‘Densely packed with emotion and power, it’s a cathartic and energy demanding cover.’
When The Weeknd’s ‘Blinding Lights’ started life, it was something that would have been more at home in Netflix’s Stranger Things than real life. Now The Howl and the Hum have changed that. Taking the heavily synthesized single, with a riff that soared above the vocal line, this more stripped back version has an intensity and vulnerability that drives home the concept of ‘going through withdrawals’ after separating from a lover.
Cover Track Review
The first thing that hits you when listening to this masterful cover is the high-pitched and ambient sound that opens the track. The iconic main riff that’s exposed in the introduction of the original is nowhere to be heard, and with this omission an eeriness descends. We, as listeners are left in an trepidatious state as the song is slowly introduced. Then, with the lead guitar initially hinting towards the original via just two notes of the main theme, the rest of the band come crashing in with an immeasurable energy.
Contrasting the electronic production of The Weeknd’s single, this cover features only vocals, two guitars, bass and drums. It is essentially a live band, and you can’t really get more exposed than this. The Howl and the Hum, clearly eager to play another live gig (as many bands are), have replicated that sound and that energy here. In short, they completely encapsulate the atmosphere of hot stage lights, loudspeakers and a crowded room.
Both The Weeknd and The Howl and The Hum have created exceptional releases from the same musical skeleton; yet the musical skin surrounding those bones couldn’t be more different. It is without doubt that ‘The Weeknd’ had initially created a pop masterpiece with ‘Blinding Lights’ – so much so the band felt they ‘would never better the original’. However, I think it safe to say that their version is a piece of art that stands alone.
Taking a post-punk approach to this otherworldly single, The Howl and the Hum have made it completely their own. Shifting into a low register grounds it, and generates a darker tonal colour that’s saturated with desire and exasperation from front man Sam Griffith. He carries heavy, gritty vocal quality, and occasionally almost breaking into a shout, a sense of deeper emotion cuts through the palpable texture.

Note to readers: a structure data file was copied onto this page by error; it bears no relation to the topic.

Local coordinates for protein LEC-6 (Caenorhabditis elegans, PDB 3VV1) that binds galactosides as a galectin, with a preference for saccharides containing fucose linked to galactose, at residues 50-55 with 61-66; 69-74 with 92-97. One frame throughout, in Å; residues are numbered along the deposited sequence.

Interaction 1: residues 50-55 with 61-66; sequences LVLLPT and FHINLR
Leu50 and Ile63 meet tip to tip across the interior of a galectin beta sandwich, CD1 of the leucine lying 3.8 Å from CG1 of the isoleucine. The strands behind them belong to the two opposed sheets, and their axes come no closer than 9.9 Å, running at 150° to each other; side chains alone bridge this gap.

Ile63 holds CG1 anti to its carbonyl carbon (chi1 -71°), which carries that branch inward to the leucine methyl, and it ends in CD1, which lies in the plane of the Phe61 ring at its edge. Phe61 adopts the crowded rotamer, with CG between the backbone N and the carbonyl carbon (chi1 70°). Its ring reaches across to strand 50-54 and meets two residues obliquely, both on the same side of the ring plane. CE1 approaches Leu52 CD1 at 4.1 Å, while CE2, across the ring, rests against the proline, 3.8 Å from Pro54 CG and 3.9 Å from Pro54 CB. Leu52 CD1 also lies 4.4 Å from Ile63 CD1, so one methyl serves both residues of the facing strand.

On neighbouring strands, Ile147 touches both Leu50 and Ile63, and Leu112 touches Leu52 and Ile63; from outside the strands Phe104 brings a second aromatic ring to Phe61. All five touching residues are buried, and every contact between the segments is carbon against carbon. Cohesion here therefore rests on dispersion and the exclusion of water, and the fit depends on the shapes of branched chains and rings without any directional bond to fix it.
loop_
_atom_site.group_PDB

Something key to the original is that aforementioned iconic main riff. So iconic that it makes you want to get up and dance. The Howl and the Hum however have changed this riff. They’ve taken it, placed their own stamp on it, and in adapting this statement created something with more intensity. Likewise, with the additional drive behind it, there is a level of anger in this expression of the material. Don’t get me wrong, I’m not saying that you won’t want to dance to their cover, but rather that you will be dancing to a completely different atmosphere, in completely different manner. You will be dancing like you are at a live gig again.
So densely packed with emotion and power, The Howl and The Hum’s cover of Blinding Lights is a cathartic, and energy demanding listening experience.
Full feature by Tiegan Wright
Track Artwork by Conor Hirons
Find out more about The Howl & The Hum at:
Behind the Music: Interview with The Howl & The Hum
Music Video Feature: The Howl & The Hum: Blinding Lights
Experience the full version of the cover release, which this review was based on below.